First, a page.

So what did Eddie Fisher and Tony Curtis have in common, besides dying within a week of each other? Well, first and foremost they became famous in the Fifties (Tony’s fame continued on into the Sixties, with diminished box-office returns). They both had famous acting daughters (Carrie Fisher and Jamie Lee Curtis). They both were children of Jewish immigrants and served in the Armed Forces (Tony in the Navy during WWII, and Eddie in the Army in the early Fifties). They both had memorable marriages to movie stars, with Tony having one (Janet Leigh), and Eddie having two (Debbie and Liz). What is the most significant link between these guys for me, however? Good freakin’ hair!
For me, Tony Curtis was a function of the 4:30 Movie here in NYC on Channel 7. A lot of Tony’s bigger (and lesser) features I first saw shoehorned into that ridiculous timeslot (about 70 minutes of movie, give or take — you wouldn’t believe how calm Deliverance was on the 4:30 Movie….).
I also have always been amazed at Tony’s resilient heterosexuality, as Janet Leigh was perhaps one of the prettiest starlets in Fifties Hollywood, and yet he cheated on her a lot (by his own admission) because he felt that acting with someone gave him license to sleep with them (again, his own statement on talk shows). He famously said his love scene with Marilyn in the completely perfect Wilder comedy Some Like It Hot was like “kissing Hitler,” but then somehow came up recently with the “confession” that he slept with her (he said they had an affair when she was a starlet in 1949 or so, but how come this never came up before?).
Also, the Bob Woodward book Wired reveals that Curtis was watching TV with John Belushi and found out that an actor “of his generation” had died an accidental death — I’m thinking it was William Holden — and he said something to the effect of “less competition!” The oddness of Curtis thinking that Holden was still competition at that late a date — and in fact Holden was still starring in items like Network and S.O.B when Tony was starring in The Bad News Bears Go To Japan.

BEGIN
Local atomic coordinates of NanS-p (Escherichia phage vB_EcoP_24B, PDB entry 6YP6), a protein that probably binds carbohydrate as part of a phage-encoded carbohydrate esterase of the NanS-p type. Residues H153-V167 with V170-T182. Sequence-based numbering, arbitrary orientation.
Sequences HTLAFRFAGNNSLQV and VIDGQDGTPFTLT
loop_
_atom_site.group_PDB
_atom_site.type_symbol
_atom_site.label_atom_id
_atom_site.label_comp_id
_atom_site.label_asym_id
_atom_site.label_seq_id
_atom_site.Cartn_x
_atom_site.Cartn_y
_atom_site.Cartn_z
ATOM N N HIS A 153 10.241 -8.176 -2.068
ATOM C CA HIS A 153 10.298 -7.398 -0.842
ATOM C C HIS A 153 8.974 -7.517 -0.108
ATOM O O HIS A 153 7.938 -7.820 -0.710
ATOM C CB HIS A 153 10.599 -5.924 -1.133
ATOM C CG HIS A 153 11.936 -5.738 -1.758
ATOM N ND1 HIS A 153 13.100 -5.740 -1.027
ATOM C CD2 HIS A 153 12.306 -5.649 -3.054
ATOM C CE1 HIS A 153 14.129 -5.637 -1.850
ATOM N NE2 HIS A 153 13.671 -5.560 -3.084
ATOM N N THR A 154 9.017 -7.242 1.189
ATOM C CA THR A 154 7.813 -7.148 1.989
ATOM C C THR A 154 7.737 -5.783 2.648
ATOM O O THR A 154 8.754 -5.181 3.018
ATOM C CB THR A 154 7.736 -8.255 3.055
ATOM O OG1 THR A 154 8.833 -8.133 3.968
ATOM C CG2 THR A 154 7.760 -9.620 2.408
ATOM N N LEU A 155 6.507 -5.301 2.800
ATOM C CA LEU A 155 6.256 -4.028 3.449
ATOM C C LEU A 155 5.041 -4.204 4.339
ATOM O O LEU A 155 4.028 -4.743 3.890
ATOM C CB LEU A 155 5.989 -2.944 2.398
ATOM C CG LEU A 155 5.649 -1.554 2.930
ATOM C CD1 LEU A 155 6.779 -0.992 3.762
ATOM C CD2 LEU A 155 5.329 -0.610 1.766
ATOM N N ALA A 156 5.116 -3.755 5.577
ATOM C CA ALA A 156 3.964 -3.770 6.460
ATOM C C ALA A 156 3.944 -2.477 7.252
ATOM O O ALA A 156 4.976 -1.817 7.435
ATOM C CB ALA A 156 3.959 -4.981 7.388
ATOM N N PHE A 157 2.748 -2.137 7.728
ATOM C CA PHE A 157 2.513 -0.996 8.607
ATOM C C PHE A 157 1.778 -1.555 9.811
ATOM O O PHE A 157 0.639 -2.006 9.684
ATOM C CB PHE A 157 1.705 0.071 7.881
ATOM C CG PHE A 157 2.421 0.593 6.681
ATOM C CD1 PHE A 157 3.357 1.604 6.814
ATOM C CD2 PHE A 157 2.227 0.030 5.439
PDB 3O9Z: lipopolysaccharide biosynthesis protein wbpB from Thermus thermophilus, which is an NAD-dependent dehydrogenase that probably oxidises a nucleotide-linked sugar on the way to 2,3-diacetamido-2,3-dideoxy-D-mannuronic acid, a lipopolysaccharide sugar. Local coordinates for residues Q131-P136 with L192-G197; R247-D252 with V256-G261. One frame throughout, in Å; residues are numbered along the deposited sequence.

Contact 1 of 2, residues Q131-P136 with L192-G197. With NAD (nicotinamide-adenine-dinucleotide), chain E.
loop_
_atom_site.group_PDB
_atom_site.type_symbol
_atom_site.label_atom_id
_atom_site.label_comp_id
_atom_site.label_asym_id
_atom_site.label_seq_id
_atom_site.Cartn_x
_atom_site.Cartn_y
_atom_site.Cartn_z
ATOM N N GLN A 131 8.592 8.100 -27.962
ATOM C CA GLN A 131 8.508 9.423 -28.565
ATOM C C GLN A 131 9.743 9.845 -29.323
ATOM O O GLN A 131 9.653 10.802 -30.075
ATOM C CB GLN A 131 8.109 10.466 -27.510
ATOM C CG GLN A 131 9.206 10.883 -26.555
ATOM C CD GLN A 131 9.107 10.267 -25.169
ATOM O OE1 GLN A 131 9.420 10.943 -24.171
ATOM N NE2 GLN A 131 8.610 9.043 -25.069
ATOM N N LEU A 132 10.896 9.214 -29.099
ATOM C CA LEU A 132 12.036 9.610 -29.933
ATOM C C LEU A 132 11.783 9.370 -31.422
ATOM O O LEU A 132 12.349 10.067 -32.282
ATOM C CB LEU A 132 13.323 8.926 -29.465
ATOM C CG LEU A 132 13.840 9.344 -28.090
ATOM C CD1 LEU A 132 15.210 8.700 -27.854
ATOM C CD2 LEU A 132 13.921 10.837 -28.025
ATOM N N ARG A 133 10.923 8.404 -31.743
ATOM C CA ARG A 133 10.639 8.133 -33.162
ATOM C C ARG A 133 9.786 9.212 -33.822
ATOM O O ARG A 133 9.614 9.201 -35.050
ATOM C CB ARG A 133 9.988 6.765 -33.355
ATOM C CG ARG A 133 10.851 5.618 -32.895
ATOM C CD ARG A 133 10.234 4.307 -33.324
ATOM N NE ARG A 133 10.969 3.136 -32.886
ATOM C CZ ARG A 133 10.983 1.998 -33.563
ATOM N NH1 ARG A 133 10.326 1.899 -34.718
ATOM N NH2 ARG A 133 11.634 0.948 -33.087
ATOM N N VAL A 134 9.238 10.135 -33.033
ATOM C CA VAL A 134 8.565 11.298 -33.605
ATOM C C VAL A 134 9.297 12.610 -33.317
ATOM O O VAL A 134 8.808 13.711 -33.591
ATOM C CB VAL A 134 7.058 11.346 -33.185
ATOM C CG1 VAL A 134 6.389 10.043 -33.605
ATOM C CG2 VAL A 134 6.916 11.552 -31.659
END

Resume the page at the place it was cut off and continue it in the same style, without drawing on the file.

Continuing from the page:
But let us not remember the guy only when he was older and stranger. Well, let’s…
Let us celebrate his great movie work, but first a very strange video I discovered:
and of course the amazing Skip E. Lowe:
Two of the more enjoyable items that showed up regularly on the 4:30 Movie:
The whole movie can be found here.
And, without question, his finest performance, as Sidney Falco:
The whole movie can be found here.
Now, as for Eddie, I just had to pay tribute to him because he was my Mom’s own Justin Bieber. My mother was one of the two members in the Astoria, Queens, chapter of the Eddie Fisher fan club back in the early Fifties. I asked her this week what the club did — did they wait outside Eddie’s hotel room, attend his concerts, haunt toy stores for doll-like effigies of him? No, this was a far calmer time (Sinatra and Martin and Lewis to the contrary), so she and her friend just listened to Fisher’s records and got together and watched his TV show Coke Time, which ran a total of four seasons from 1953 to ’57.
According to different obits I read, Fisher had anywhere from 35 to 50 Top 40 singles during his heyday (1950-56). He is best known, however, for two of his five wives, Debbie Reynolds and Elizabeth Taylor (who formed with Fisher the original Brad/Jen/Angelina guy/wholesome [dull] girl/sexier girl trio). Eddie, of course, was then dropped by Liz in favor of Richard Burton, and he continued on as a singer and a guy “who lost Liz.”
Time to revisit his wholesome tunes for a bit. Here is his big hit “Anytime,” which was popularized decades before by Emmett Miller (biographized in the amazing Where Dead Voices Gather by Nick Tosches):
Eddie’s biggest hit, the (let’s be honest) corny but wholesome “Oh My Papa”:
A boppin’ tune (but god knows, not really rock ’n’ roll), “Dungaree Doll”:
An example of the selfsame Coke Time that my Mom enjoyed back in the early Fifties. This ep finds Eddie singing the always-mellow Perry Como’s “Mama Loves Mambo” and joining (gulp) Florence Henderson for “Fanny”:
Eddie in his Army uniform on What’s My Line?, which I still miss incredibly in the late evening hours (curse you, Game Show Network!):
Two Sixties variety show appearances by Eddie. First, on The Andy Williams Show with Bobby Darin:
And on The Dean Martin Show:
I close out with two of my favorite Eddie discoveries. A goofy Xmas tune from Spike Jones that really doesn’t sound like a Spike Jones recording. The title? “I Want Eddie Fisher for Christmas”:
Oh, yes, Eddie kept recording in the Sixties. Here he is, doing the Beatles’ “Fool on the Hill”: